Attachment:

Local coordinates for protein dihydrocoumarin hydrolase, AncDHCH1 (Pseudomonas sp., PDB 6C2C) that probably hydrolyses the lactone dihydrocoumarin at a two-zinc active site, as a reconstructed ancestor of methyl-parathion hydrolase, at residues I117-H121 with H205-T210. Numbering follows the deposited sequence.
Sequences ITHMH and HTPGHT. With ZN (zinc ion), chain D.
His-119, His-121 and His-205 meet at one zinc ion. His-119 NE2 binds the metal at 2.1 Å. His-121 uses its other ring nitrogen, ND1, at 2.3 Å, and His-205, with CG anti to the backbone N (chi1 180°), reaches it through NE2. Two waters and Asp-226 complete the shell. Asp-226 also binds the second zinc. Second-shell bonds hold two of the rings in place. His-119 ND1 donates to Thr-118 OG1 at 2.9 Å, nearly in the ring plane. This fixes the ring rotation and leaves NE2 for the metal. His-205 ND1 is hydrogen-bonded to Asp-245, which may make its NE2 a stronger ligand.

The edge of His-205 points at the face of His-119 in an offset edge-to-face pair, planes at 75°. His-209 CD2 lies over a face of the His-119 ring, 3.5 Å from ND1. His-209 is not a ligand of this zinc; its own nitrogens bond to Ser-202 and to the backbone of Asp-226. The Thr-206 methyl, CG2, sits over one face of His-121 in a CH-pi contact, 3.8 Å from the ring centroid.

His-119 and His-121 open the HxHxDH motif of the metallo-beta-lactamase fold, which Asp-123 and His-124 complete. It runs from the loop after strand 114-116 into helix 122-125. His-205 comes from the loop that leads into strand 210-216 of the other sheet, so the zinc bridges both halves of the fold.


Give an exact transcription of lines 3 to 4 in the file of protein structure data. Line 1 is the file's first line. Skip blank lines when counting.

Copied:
His-119, His-121 and His-205 meet at one zinc ion. His-119 NE2 binds the metal at 2.1 Å. His-121 uses its other ring nitrogen, ND1, at 2.3 Å, and His-205, with CG anti to the backbone N (chi1 180°), reaches it through NE2. Two waters and Asp-226 complete the shell. Asp-226 also binds the second zinc. Second-shell bonds hold two of the rings in place. His-119 ND1 donates to Thr-118 OG1 at 2.9 Å, nearly in the ring plane. This fixes the ring rotation and leaves NE2 for the metal. His-205 ND1 is hydrogen-bonded to Asp-245, which may make its NE2 a stronger ligand.

The edge of His-205 points at the face of His-119 in an offset edge-to-face pair, planes at 75°. His-209 CD2 lies over a face of the His-119 ring, 3.5 Å from ND1. His-209 is not a ligand of this zinc; its own nitrogens bond to Ser-202 and to the backbone of Asp-226. The Thr-206 methyl, CG2, sits over one face of His-121 in a CH-pi contact, 3.8 Å from the ring centroid.